Berkshire Hathaway sees a jump in earnings at the start of the annual meeting


New York (CNN) Warren Buffett’s Berkshire Hathaway reported a jump in earnings in the first quarter of 2023 ahead of the Oracle of Omaha’s annual shareholder meeting.

Operating income increased to about $8.065 billion from a year earlier, the earnings release said Saturday. Operating income is the profit left over after deducting the costs of the main operations of a business.

Congress posted a profit of $35.5 billion in the first quarter.

The jump in earnings was due in part to the comeback of Berkshire’s insurance empire.

In the first quarter of 2022, the company’s insurance business showed a clear increase, from $167 million in revenue to $911 million. Insurance investment income increased from $1.17 billion to $1.97 billion.

Geico, owned by Berkshire Hathaway, had a pretax loss of $1.9 billion at the end of the year, after losing market share to competitor Progressive. Despite low claims volumes so far this year, it did better by posting a record profit of $703 million in Q1 this year.

However, Berkshire Energy Co. and freight railroad company BNSF reported lower earnings compared to the year-ago quarter.

Berkshire bought back nearly $4.4 billion in shares, and cash reserves grew to $130.6 billion from $128 billion in Q4 2022.

Buffett, 92, and Berkshire Vice Chairman Charlie Munger, 99, will take the stage on Saturday to answer questions from shareholders and discuss business and the broader economy at the annual meeting, billed as the “Woodstock for capitalists.”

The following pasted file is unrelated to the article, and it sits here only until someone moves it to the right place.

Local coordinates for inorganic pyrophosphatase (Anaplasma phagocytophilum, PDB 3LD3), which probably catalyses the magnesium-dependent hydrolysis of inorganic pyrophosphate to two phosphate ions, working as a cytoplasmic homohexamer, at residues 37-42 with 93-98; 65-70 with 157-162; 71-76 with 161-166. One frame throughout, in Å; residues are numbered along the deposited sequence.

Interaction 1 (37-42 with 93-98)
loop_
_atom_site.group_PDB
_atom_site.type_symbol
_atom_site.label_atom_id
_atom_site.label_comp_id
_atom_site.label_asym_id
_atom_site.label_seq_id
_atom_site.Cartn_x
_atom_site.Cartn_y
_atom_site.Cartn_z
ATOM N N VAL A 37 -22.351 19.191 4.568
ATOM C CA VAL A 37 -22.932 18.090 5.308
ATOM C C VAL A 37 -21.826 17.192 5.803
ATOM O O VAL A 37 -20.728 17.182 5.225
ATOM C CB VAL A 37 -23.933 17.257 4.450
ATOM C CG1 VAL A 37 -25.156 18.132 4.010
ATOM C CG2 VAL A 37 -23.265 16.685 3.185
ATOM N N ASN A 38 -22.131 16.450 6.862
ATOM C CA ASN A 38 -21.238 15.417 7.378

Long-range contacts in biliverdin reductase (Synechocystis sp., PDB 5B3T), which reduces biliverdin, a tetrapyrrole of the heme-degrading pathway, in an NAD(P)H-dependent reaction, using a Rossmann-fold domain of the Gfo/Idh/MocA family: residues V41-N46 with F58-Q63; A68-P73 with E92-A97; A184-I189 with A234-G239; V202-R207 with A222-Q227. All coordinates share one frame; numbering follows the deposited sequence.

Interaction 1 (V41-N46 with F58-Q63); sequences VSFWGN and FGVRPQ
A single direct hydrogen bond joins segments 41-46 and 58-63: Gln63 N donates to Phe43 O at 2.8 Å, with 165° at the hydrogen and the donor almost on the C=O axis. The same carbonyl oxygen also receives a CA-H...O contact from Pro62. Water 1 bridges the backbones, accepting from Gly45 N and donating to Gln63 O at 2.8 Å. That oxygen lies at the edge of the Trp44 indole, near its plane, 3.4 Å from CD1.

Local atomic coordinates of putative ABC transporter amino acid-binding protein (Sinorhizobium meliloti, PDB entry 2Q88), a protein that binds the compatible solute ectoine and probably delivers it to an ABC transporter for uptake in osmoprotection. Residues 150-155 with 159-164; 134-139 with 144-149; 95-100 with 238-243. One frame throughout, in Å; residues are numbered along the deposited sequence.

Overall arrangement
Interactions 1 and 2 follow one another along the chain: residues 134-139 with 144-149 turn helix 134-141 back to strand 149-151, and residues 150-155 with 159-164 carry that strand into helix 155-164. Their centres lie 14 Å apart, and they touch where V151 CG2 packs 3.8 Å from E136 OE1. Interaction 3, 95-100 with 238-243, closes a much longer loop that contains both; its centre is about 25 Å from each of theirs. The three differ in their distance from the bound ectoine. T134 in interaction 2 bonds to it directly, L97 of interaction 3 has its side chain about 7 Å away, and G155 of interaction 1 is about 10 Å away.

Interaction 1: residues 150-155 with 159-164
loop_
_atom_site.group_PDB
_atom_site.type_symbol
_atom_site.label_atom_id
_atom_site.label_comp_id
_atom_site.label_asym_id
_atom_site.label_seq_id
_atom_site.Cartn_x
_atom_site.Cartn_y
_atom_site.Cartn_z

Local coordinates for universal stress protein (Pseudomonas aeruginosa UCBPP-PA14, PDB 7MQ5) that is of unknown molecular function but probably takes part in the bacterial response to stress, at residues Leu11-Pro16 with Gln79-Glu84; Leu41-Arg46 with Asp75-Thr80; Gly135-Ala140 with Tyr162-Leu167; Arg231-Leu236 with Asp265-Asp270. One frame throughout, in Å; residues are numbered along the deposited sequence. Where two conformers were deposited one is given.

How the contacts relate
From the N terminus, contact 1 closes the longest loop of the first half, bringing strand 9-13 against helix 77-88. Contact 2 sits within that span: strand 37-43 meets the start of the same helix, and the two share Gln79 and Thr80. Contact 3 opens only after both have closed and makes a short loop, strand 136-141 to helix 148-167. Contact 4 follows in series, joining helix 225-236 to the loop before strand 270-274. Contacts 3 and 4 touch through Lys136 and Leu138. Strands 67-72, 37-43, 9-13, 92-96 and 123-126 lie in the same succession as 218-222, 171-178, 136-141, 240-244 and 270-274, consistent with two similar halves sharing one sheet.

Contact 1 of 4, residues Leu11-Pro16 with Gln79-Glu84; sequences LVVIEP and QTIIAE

Taken from the meeting

  • Investors were looking forward to hearing from Oracle of Omaha about recent bank failures and the shake-up in the industry, and they were among the topics he covered. “It would have been disastrous,” Buffett said, if regulators had not withheld Silicon Valley bank depositors.
  • Buffett also said that fear in banking is always contagious, but that establishing the FDIC is “very sensible” and that the agency and the U.S. government have no interest in letting banks fail. About First Republic Bank, Buffett said, “The CEO and the director should suffer, the future shareholders should not suffer, they did nothing.”
  • The startups were skeptical of the hyperbolic hype surrounding AI, but said it would make a difference. “We’re going to see more robots in the world,” Munger said. “I’m personally skeptical of some of the hype in AI. I think old-fashioned intelligence works just fine.”
  • Buffett commented on the commercial real estate market. There is a lot of office building vacancy, and high interest rates have caused developers to delay new construction projects. “We’re starting to see the consequences of people who can borrow at 2.5% and it’s not working at the current rate,” Buffett said.
  • Buffett singled out the best trades in Berkshire’s vast portfolio. “Apple is different than any other business we’ve had. It’s going to be a better business,” Buffett said. Berkshire recently acquired a 5.6 percent stake in Apple, Reuters reported.

CNN’s Elisabeth Buchwald contributed to this report.


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